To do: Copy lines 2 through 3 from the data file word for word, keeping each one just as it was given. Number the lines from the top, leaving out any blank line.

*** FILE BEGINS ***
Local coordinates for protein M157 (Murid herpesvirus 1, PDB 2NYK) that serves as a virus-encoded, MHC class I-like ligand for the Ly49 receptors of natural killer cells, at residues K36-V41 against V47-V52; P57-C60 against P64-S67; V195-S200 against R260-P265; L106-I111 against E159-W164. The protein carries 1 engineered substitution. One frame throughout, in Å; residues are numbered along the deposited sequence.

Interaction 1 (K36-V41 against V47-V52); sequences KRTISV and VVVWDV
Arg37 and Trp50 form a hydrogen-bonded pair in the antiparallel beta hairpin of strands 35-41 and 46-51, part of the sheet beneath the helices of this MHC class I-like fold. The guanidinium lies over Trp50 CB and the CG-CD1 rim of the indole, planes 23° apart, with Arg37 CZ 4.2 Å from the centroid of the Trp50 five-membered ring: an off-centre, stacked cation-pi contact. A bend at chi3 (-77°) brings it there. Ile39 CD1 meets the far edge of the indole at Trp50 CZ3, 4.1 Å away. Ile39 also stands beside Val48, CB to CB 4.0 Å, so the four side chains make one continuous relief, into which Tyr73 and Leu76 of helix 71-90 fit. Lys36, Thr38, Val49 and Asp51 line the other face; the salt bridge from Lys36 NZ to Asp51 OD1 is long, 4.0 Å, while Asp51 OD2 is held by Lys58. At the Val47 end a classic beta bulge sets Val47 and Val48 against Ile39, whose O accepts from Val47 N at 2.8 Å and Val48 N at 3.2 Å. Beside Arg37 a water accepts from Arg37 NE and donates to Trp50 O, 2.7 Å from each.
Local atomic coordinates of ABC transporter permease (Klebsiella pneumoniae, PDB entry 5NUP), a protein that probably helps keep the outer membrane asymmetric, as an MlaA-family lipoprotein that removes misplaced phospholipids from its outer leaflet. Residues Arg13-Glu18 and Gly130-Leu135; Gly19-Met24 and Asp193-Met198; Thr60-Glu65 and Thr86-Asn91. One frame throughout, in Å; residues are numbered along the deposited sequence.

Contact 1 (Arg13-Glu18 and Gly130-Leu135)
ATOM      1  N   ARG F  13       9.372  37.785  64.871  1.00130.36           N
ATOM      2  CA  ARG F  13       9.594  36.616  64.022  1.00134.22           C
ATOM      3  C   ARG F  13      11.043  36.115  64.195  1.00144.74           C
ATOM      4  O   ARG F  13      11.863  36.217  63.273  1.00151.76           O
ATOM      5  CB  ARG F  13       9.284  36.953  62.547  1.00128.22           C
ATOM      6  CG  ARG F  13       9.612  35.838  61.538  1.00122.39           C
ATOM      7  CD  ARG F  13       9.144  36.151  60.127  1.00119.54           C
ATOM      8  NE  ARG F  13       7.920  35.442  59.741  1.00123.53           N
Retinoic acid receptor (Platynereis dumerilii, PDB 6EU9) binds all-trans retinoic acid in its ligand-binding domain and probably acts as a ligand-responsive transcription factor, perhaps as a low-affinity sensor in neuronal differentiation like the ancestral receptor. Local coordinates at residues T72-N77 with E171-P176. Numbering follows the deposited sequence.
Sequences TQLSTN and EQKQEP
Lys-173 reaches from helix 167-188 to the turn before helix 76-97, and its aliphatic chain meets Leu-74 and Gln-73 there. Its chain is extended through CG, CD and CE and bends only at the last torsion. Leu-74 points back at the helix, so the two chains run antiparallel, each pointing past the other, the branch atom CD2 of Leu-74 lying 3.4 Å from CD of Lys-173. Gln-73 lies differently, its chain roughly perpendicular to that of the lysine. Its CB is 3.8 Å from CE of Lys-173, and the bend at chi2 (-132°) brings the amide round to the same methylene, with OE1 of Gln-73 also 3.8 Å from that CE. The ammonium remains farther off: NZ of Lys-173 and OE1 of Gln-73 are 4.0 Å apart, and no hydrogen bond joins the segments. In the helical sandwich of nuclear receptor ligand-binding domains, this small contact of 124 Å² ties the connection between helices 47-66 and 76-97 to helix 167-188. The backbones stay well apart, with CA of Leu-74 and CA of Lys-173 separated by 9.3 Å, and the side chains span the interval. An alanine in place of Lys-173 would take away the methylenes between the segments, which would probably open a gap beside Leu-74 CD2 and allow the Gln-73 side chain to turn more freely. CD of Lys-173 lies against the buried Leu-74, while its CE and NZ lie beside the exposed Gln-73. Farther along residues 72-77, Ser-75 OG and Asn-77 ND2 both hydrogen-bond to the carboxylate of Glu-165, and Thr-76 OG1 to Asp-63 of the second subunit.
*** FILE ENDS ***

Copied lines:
Interaction 1 (K36-V41 against V47-V52); sequences KRTISV and VVVWDV
Arg37 and Trp50 form a hydrogen-bonded pair in the antiparallel beta hairpin of strands 35-41 and 46-51, part of the sheet beneath the helices of this MHC class I-like fold. The guanidinium lies over Trp50 CB and the CG-CD1 rim of the indole, planes 23° apart, with Arg37 CZ 4.2 Å from the centroid of the Trp50 five-membered ring: an off-centre, stacked cation-pi contact. A bend at chi3 (-77°) brings it there. Ile39 CD1 meets the far edge of the indole at Trp50 CZ3, 4.1 Å away. Ile39 also stands beside Val48, CB to CB 4.0 Å, so the four side chains make one continuous relief, into which Tyr73 and Leu76 of helix 71-90 fit. Lys36, Thr38, Val49 and Asp51 line the other face; the salt bridge from Lys36 NZ to Asp51 OD1 is long, 4.0 Å, while Asp51 OD2 is held by Lys58. At the Val47 end a classic beta bulge sets Val47 and Val48 against Ile39, whose O accepts from Val47 N at 2.8 Å and Val48 N at 3.2 Å. Beside Arg37 a water accepts from Arg37 NE and donates to Trp50 O, 2.7 Å from each.